Campaigners staged a demonstration at Linlithgow station yesterday in an attempt to revive the ill-fated Almond Chord train link.
Members of the Railfuture group arranged a protest after drastic budget cuts in the Edinburgh-Glasgow Improvement Programme (EGIP).
The original plans included a three-month closure of the Winchburgh Tunnel, with train services from Linlithgow re-routed along a new rail section — the Almond Chord.
However, the proposed diversion, south of Dalmeny, was axed last July when the EGIP fund bled £350 million.
As a result, trains from Glasgow and Dunblane heading to Edinburgh will terminate at Linlithgow, with replacement buses in place. Journey times from Linlithgow to the capital will double.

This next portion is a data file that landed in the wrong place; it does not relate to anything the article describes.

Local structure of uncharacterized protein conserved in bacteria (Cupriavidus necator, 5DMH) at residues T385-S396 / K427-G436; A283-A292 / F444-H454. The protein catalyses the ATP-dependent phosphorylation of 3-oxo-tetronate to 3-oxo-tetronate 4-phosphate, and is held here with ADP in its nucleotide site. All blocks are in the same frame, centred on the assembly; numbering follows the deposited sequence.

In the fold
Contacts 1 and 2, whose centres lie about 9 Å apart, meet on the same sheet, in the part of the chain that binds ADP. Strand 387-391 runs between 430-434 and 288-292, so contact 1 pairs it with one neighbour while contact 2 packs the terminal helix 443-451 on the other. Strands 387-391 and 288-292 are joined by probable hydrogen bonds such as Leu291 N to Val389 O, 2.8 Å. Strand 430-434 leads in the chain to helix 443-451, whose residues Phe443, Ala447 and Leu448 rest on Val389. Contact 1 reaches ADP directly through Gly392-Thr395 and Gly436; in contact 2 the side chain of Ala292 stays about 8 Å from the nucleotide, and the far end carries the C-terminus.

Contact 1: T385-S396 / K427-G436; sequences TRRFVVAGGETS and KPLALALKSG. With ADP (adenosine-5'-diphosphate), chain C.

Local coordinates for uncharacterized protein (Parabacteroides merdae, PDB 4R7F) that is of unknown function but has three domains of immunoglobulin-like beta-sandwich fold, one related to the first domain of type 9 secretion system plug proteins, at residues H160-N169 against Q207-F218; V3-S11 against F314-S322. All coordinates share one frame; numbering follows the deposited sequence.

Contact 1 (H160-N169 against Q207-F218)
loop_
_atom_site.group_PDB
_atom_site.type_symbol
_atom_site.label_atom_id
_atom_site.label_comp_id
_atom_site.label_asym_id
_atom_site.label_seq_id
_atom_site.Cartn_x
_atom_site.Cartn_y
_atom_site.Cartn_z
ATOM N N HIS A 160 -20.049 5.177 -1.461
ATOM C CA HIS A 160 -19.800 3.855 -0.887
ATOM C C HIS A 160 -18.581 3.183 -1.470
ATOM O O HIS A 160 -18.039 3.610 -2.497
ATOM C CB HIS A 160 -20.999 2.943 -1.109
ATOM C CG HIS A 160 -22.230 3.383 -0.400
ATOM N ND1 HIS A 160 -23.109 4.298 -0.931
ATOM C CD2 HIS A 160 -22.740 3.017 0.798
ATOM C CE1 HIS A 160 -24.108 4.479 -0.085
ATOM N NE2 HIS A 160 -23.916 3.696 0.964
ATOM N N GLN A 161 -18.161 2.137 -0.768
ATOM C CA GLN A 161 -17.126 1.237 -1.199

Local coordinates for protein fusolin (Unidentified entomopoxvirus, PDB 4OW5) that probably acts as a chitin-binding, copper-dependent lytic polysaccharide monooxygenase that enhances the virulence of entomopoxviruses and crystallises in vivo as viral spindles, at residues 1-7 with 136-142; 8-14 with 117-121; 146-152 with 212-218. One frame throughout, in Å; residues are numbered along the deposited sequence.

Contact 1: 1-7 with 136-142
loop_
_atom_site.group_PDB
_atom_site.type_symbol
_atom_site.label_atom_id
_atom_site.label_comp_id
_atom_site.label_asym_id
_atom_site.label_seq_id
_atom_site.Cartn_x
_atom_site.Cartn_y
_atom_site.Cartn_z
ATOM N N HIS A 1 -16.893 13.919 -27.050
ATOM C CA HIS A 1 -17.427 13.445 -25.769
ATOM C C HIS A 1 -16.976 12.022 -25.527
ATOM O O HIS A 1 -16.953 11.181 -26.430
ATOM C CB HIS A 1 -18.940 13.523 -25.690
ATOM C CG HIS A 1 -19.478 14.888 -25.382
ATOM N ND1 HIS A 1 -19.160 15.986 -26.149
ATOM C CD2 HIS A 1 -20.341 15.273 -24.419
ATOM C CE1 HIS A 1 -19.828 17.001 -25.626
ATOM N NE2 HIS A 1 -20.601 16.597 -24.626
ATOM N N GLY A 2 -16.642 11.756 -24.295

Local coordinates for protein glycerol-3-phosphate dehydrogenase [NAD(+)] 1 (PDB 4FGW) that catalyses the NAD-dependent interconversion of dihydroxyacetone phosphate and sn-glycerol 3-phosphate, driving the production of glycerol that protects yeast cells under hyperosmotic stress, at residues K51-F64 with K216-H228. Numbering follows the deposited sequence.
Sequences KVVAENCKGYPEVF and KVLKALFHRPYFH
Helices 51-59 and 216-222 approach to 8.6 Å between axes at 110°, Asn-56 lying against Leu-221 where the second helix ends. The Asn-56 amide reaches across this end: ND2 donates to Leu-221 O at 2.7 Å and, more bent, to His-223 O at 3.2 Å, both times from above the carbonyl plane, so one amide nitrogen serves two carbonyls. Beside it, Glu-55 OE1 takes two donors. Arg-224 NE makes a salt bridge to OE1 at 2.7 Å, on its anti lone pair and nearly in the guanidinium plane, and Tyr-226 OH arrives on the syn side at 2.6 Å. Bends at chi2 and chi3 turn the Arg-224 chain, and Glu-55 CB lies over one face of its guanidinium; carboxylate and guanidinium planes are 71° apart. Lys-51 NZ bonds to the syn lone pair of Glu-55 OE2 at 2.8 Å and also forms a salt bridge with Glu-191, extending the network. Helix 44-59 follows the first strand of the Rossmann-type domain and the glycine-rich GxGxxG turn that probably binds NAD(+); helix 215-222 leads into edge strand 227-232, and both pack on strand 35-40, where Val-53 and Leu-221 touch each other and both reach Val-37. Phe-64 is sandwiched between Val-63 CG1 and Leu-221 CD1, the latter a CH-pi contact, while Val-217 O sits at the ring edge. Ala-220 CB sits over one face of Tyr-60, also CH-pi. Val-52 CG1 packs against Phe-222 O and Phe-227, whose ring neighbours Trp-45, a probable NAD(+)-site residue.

Roderick McDougall, from Railfuture, said: “The Almond Chord needs to be built before the Winchburgh Tunnel closes. It’s the only plausible way to avoid disruption on the main Glasgow-Edinburgh line.
“Around 40 per cent of passengers who travel on this route do so from intermediate stations such as Linlithgow. For them, the chord is the only way to avoid upheaval on their route to Edinburgh.”
Mr McDougall argues the Almond Chord could be delivered at a cost of a reasonable £30m. However, Transport Scotland contend the figure would be considerably more.
A spokesman said: “Estimates for the original scheme indicated a cost of around £100 m for the Almond Chord.
“The closure of the Winchburgh Tunnel is required but all connections will be mainained via diversionary routes.
“Nothing being done in the initial phase of the scheme precludes the future provision of the Almond Chord or Winchburgh Station.”